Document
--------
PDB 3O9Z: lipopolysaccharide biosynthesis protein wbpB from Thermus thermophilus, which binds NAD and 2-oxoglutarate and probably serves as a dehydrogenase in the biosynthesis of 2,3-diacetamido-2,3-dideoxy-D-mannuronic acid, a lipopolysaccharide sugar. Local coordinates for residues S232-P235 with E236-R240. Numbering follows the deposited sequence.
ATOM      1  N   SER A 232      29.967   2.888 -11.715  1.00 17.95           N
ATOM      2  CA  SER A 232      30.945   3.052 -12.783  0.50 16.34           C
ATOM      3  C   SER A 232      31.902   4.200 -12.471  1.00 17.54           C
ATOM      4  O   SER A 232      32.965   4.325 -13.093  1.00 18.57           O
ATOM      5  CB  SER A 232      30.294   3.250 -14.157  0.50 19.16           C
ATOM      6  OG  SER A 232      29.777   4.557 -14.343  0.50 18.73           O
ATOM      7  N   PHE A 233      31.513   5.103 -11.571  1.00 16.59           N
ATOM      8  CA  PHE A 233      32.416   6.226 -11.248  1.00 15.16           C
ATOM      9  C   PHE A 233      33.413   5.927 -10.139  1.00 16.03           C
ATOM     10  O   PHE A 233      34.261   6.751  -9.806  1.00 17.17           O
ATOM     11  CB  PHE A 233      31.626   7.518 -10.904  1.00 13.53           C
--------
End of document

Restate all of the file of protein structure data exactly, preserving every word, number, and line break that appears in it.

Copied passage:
PDB 3O9Z: lipopolysaccharide biosynthesis protein wbpB from Thermus thermophilus, which binds NAD and 2-oxoglutarate and probably serves as a dehydrogenase in the biosynthesis of 2,3-diacetamido-2,3-dideoxy-D-mannuronic acid, a lipopolysaccharide sugar. Local coordinates for residues S232-P235 with E236-R240. Numbering follows the deposited sequence.
ATOM      1  N   SER A 232      29.967   2.888 -11.715  1.00 17.95           N
ATOM      2  CA  SER A 232      30.945   3.052 -12.783  0.50 16.34           C
ATOM      3  C   SER A 232      31.902   4.200 -12.471  1.00 17.54           C
ATOM      4  O   SER A 232      32.965   4.325 -13.093  1.00 18.57           O
ATOM      5  CB  SER A 232      30.294   3.250 -14.157  0.50 19.16           C
ATOM      6  OG  SER A 232      29.777   4.557 -14.343  0.50 18.73           O
ATOM      7  N   PHE A 233      31.513   5.103 -11.571  1.00 16.59           N
ATOM      8  CA  PHE A 233      32.416   6.226 -11.248  1.00 15.16           C
ATOM      9  C   PHE A 233      33.413   5.927 -10.139  1.00 16.03           C
ATOM     10  O   PHE A 233      34.261   6.751  -9.806  1.00 17.17           O
ATOM     11  CB  PHE A 233      31.626   7.518 -10.904  1.00 13.53           C